Every week, the Masked Man, Deadspin's pro wrestling correspondent, honors the sport's fallen and examines their legacies — famous and obscure alike. Today: Chris Kanyon, who was found dead Friday in his Queens, New York, apartment after an apparent suicide.
Chris Kanyon was the prototypical performer of his era in all the wrong ways. He was a midcarder with constantly mutating gimmicks and schizophrenic allegiances, simultaneously afforded television time by the bloat of late '90s wrestling television and yet perceived as criminally underused by the "smarts" of the wrestling message boards — an upwardly mobile jobber with nowhere to go.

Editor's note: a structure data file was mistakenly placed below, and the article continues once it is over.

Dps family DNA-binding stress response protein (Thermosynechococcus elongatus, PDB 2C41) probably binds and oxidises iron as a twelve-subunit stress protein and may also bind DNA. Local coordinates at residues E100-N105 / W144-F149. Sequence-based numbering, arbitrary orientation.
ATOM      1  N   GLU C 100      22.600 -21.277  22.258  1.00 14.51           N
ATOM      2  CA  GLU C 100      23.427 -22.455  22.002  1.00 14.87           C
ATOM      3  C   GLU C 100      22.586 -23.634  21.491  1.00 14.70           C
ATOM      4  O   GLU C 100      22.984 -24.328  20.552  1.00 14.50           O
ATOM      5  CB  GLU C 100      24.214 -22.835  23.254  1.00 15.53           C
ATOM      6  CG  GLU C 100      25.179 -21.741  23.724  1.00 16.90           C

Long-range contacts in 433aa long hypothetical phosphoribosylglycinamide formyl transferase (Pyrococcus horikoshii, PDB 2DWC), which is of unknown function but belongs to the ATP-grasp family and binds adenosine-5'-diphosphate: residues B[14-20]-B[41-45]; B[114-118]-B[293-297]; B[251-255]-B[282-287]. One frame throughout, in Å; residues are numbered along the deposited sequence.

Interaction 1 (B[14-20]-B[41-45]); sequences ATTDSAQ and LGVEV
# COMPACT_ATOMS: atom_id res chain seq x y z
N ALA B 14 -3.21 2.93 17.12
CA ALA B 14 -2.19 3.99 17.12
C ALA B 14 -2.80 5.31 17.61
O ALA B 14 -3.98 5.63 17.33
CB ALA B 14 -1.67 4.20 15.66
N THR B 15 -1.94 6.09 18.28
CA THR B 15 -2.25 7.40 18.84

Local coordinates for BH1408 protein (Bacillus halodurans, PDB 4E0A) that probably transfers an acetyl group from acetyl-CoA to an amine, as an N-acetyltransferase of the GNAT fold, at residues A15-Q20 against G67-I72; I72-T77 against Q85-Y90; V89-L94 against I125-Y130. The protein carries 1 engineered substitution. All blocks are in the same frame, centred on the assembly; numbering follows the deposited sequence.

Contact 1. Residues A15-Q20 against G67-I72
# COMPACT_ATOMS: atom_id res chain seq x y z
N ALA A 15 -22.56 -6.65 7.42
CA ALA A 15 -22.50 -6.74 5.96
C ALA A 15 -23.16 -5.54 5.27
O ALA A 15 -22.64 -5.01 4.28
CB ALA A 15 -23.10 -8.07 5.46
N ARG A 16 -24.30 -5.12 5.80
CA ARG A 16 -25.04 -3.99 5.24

One can hardly get past the headline of any of the multitude of Chris Kanyon obits in recent days without being confronted with Kanyon's "idiosyncrasy" — which is to say, his apparent homosexuality. The irony of this is that Kanyon was never a particularly eccentric on-screen personality. That his personal life belied his public persona — and defied the strictures of the two-dimensional character wrestling had created for him — seems to have eventually spelled his end, both in career and, sadly, in life. The wrestling world has always had a hard time handling idiosyncrasy in three dimensions.